Regarding Kosovo, the first Serbian state was formed there, and the presence of ancient churches proves the historical fact that we were there, that this was our cradle. And there are now some attempts in UNESCO to refer to these churches as Kosovo Byzantine rather than Serbian Byzantine churches. So there are many similar things. […]

Just a reminder of another special Freund article, from December 9, 2009:

Selective self-determination

Last week, hearings began at the International Court of Justice in The Hague which could prove to be of immense importance to Israel…

The question before the court is whether the province of Kosovo had the legal right to break away from Serbia…

[T]he right of self-determination is one that the Palestinians regularly invoke to justify their demand for statehood…Where this right begins, and ends, in international relations is of course hardly ever discussed. Indeed, just what exactly are its limits? For example, as a matter of principle, could residents of Brooklyn claim to be a unique nation with their own history, geography and even accent, and seek to break away from the US and form their own state? [Yes they could! And if they decide to, I’ll lend my support, citing the Kosovo precedent. The ICJ ended up ruling that ‘it’s for a state to decide if it’s a state.’]

It might sound silly, or even absurd, but where exactly does one draw the line? Perhaps Gazan Arabs can assert their uniqueness and distinction from their brethren in Judea and Samaria, and insist on separating from them as well….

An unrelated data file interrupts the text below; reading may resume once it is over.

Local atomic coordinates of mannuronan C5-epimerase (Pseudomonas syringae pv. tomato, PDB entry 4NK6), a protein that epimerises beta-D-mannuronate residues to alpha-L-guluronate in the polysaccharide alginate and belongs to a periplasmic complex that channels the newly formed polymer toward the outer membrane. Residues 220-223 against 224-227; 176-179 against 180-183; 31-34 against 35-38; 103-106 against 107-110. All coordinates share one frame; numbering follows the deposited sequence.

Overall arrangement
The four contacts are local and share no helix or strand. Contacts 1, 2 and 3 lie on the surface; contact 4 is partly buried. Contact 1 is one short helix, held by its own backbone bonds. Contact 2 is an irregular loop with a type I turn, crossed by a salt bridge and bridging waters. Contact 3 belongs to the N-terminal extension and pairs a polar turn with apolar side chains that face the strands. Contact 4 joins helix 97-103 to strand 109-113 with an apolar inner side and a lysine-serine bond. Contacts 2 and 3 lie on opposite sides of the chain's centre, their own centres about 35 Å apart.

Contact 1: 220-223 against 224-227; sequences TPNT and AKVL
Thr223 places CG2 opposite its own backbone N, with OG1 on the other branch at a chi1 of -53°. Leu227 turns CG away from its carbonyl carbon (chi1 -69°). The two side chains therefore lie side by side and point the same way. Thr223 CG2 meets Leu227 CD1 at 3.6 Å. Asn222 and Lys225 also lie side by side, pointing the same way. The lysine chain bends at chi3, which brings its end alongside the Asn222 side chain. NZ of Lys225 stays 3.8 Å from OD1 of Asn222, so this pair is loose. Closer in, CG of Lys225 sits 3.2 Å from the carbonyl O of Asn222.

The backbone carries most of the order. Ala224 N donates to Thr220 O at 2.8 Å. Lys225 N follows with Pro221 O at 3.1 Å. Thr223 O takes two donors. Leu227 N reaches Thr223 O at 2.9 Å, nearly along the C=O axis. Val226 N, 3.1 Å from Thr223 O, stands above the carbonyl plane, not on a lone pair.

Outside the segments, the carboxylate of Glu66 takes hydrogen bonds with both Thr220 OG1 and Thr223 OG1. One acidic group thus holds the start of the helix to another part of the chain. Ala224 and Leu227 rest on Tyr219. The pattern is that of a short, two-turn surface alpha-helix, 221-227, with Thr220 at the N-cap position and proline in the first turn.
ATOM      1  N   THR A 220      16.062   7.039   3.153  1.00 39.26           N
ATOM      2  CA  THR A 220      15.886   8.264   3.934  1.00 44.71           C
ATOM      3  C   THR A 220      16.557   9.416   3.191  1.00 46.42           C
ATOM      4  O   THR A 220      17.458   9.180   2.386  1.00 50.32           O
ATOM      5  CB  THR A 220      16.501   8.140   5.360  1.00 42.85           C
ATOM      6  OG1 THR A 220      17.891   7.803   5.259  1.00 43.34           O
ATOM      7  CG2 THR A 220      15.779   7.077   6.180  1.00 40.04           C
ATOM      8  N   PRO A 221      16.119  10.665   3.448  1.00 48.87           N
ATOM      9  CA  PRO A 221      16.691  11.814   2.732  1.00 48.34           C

That is what makes the court ruling on Kosovo potentially so significant….it could indirectly strengthen, or possibly even weaken, the Palestinian argument on this issue.

But even more compelling than all the legalities is the usual spectacle of duplicity that is on display, as various countries weigh in on the matter with what can only be described as a selective approach to self-determination.

France was one of the first countries to recognize Kosovo, and it has even opened an embassy in the province’s capital of Pristina. But in Paris’ own backyard, it has proven far less amenable to the idea of self-determination when it comes to either the Corsicans or Basques, many of whom would like to be free of French rule.

Apparently, not all “rights to self-determination” were created equal.

This, too, is another reason why Israel should be following events at the World Court closely. After all, we regularly take a battering from various countries who preach to us about the need to grant statehood to the Palestinians.

They stand on principle in lecturing us about Ramallah’s right to self-rule, even as they adopt wildly inconsistent positions….However briefly, the hearings at The Hague will cast a spotlight on the hypocrisy of their stance. It behooves us to take notice, and to remind our critics of it with unflinching frequency.